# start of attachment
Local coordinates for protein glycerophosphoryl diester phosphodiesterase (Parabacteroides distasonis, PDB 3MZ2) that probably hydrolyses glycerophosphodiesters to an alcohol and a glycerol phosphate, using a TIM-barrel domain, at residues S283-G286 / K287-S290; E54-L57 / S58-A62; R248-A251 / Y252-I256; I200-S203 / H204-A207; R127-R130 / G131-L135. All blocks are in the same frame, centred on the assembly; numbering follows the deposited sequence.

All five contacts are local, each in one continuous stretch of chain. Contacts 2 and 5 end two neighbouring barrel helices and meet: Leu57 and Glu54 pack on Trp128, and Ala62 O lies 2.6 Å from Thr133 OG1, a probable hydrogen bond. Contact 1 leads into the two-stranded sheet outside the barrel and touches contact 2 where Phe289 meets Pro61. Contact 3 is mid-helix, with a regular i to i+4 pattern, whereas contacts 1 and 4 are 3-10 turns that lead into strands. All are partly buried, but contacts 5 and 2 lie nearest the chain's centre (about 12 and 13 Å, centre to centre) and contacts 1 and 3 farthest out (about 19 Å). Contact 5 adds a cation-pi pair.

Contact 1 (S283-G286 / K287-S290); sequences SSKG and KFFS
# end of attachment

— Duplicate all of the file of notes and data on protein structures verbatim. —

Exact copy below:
Local coordinates for protein glycerophosphoryl diester phosphodiesterase (Parabacteroides distasonis, PDB 3MZ2) that probably hydrolyses glycerophosphodiesters to an alcohol and a glycerol phosphate, using a TIM-barrel domain, at residues S283-G286 / K287-S290; E54-L57 / S58-A62; R248-A251 / Y252-I256; I200-S203 / H204-A207; R127-R130 / G131-L135. All blocks are in the same frame, centred on the assembly; numbering follows the deposited sequence.

All five contacts are local, each in one continuous stretch of chain. Contacts 2 and 5 end two neighbouring barrel helices and meet: Leu57 and Glu54 pack on Trp128, and Ala62 O lies 2.6 Å from Thr133 OG1, a probable hydrogen bond. Contact 1 leads into the two-stranded sheet outside the barrel and touches contact 2 where Phe289 meets Pro61. Contact 3 is mid-helix, with a regular i to i+4 pattern, whereas contacts 1 and 4 are 3-10 turns that lead into strands. All are partly buried, but contacts 5 and 2 lie nearest the chain's centre (about 12 and 13 Å, centre to centre) and contacts 1 and 3 farthest out (about 19 Å). Contact 5 adds a cation-pi pair.

Contact 1 (S283-G286 / K287-S290); sequences SSKG and KFFS